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Images Explore the Effects of Eyesize on Vision of Bees
Oct 11 2019 Read 379 Times
As important pollinators, particularly in northern Europe, bees have to visually navigate complex environments in search of nectar; while extensive research on honeybees has revealed how they process and learn the visual information necessary for this, we know much less about bumblebee eyesight.
Researchers at Stockholm University and Lund University in Sweden, working with colleagues from Germany and Diamond Light Source, the UK’s national synchrotron, have developed a new technique combining computer-assisted tomography and very high-resolution imaging to generate images of the compound eyes of buff-tailed bumblebee to determine what they see in various parts of their field of view.
Associate Professor Emily Baird from Stockholm University explains “By giving us a deeper understanding of how bumblebees perceive the world, this research can help us to better understand the pollination behaviour of bees in general and may aid in the development of more efficient strategies for conserving threatened species. For example, this could help researchers to determine which flowers different bees see easily, and which ones they find it harder to distinguish. The tomography beamline I13-2 at Diamond helped us to develop and refine our methodology and has been fundamental in making this work possible.”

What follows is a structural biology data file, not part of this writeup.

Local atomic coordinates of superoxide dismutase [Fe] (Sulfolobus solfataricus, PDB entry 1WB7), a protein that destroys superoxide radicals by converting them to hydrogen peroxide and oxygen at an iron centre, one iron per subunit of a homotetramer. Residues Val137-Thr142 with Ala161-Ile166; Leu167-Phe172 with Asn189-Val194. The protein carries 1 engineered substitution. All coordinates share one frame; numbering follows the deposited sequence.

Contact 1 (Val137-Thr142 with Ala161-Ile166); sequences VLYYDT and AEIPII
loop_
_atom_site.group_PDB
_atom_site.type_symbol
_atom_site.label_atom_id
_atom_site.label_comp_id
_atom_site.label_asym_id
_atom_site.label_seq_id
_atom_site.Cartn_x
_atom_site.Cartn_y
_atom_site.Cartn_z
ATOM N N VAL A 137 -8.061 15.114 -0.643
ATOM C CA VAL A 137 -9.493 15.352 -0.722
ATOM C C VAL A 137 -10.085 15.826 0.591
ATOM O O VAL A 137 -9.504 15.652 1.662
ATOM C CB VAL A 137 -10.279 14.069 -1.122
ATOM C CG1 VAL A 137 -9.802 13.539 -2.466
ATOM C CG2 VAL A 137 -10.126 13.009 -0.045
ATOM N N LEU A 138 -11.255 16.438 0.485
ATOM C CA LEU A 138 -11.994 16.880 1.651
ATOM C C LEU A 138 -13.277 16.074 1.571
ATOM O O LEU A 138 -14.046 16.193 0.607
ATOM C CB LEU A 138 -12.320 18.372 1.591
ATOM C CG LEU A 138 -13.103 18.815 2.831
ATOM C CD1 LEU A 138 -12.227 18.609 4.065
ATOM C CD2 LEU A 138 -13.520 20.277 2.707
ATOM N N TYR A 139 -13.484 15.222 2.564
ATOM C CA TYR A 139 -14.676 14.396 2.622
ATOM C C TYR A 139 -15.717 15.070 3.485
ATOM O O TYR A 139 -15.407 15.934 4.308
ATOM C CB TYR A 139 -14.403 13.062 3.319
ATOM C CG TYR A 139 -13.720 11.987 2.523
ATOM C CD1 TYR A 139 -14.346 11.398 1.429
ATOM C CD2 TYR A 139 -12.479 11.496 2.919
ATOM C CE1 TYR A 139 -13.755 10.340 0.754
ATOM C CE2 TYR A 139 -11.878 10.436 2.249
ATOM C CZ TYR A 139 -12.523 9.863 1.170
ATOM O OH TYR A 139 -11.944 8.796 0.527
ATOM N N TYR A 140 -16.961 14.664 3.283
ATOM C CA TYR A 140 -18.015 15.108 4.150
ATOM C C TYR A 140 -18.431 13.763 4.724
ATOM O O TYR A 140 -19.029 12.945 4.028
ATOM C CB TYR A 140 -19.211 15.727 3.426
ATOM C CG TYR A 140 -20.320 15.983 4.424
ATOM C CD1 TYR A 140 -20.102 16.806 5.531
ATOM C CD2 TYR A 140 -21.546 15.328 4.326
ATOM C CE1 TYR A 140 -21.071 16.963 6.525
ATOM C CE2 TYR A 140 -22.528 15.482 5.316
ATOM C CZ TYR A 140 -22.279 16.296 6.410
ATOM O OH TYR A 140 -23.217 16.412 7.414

Senior Support Scientist Dr Andrew Bodey adds “The high-throughput, high-contrast, high-resolution 3D imaging at I13-2 enabled high-quality data to be generated for a large number of samples in just a few days.”
In this study* they explored the effect of size on the visual capacity of buff-tailed bumblebees, (Bombus terrestris) by comparing the eye structures of individuals of different sizes. They used X-ray microtomography performed at beamline I13-2 to measure the 3D structure of the compound eyes and then used those measurements to build 3D models of the eyes. By using computational geometry, they were able to calculate the sensitivity, acuity and viewing direction across the surface of each model eye. The novel technique they developed allowed the researchers to map eye properties and visual capabilities onto common, world-referenced coordinates.
Although bumblebee eyes have not been well researched, extensive behavioural, anatomical and physiological studies have been carried out on honeybee eyes and so the team also used their technique to examine the eyes of European honeybees (Apis mellifera) to validate their new methodology and for comparison against their bumblebee data.
*Published in eLife
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